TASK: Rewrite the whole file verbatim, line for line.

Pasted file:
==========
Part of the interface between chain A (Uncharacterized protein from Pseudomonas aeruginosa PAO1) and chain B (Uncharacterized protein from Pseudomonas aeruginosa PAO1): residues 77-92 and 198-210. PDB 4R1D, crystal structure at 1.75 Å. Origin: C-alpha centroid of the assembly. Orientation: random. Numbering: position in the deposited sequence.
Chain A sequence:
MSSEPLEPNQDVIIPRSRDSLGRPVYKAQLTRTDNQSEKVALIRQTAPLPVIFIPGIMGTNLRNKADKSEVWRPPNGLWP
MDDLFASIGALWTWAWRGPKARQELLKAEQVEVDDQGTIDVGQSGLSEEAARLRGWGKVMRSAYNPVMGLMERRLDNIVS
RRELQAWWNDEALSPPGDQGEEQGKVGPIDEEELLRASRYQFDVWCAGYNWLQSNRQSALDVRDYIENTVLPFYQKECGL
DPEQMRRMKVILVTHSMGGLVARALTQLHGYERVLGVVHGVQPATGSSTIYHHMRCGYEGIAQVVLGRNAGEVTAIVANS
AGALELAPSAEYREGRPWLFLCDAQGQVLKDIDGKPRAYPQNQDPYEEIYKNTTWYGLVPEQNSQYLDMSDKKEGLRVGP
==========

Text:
Part of the interface between chain A (Uncharacterized protein from Pseudomonas aeruginosa PAO1) and chain B (Uncharacterized protein from Pseudomonas aeruginosa PAO1): residues 77-92 and 198-210. PDB 4R1D, crystal structure at 1.75 Å. Origin: C-alpha centroid of the assembly. Orientation: random. Numbering: position in the deposited sequence.
Chain A sequence:
MSSEPLEPNQDVIIPRSRDSLGRPVYKAQLTRTDNQSEKVALIRQTAPLPVIFIPGIMGTNLRNKADKSEVWRPPNGLWP
MDDLFASIGALWTWAWRGPKARQELLKAEQVEVDDQGTIDVGQSGLSEEAARLRGWGKVMRSAYNPVMGLMERRLDNIVS
RRELQAWWNDEALSPPGDQGEEQGKVGPIDEEELLRASRYQFDVWCAGYNWLQSNRQSALDVRDYIENTVLPFYQKECGL
DPEQMRRMKVILVTHSMGGLVARALTQLHGYERVLGVVHGVQPATGSSTIYHHMRCGYEGIAQVVLGRNAGEVTAIVANS
AGALELAPSAEYREGRPWLFLCDAQGQVLKDIDGKPRAYPQNQDPYEEIYKNTTWYGLVPEQNSQYLDMSDKKEGLRVGP